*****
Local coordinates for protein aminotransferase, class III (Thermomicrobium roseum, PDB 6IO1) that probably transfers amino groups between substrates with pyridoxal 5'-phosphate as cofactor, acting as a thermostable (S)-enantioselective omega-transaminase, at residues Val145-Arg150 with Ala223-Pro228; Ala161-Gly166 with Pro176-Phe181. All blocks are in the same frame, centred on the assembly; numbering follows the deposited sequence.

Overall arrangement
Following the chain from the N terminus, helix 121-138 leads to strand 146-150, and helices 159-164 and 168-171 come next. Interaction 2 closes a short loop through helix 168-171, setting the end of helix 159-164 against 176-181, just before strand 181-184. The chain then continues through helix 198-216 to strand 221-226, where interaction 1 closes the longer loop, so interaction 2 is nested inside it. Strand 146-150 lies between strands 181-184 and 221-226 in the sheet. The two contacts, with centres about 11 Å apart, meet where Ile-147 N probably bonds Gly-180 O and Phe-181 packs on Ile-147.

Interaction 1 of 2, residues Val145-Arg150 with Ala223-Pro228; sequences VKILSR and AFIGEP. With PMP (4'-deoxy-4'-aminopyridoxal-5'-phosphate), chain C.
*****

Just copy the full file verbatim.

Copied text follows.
Local coordinates for protein aminotransferase, class III (Thermomicrobium roseum, PDB 6IO1) that probably transfers amino groups between substrates with pyridoxal 5'-phosphate as cofactor, acting as a thermostable (S)-enantioselective omega-transaminase, at residues Val145-Arg150 with Ala223-Pro228; Ala161-Gly166 with Pro176-Phe181. All blocks are in the same frame, centred on the assembly; numbering follows the deposited sequence.

Overall arrangement
Following the chain from the N terminus, helix 121-138 leads to strand 146-150, and helices 159-164 and 168-171 come next. Interaction 2 closes a short loop through helix 168-171, setting the end of helix 159-164 against 176-181, just before strand 181-184. The chain then continues through helix 198-216 to strand 221-226, where interaction 1 closes the longer loop, so interaction 2 is nested inside it. Strand 146-150 lies between strands 181-184 and 221-226 in the sheet. The two contacts, with centres about 11 Å apart, meet where Ile-147 N probably bonds Gly-180 O and Phe-181 packs on Ile-147.

Interaction 1 of 2, residues Val145-Arg150 with Ala223-Pro228; sequences VKILSR and AFIGEP. With PMP (4'-deoxy-4'-aminopyridoxal-5'-phosphate), chain C.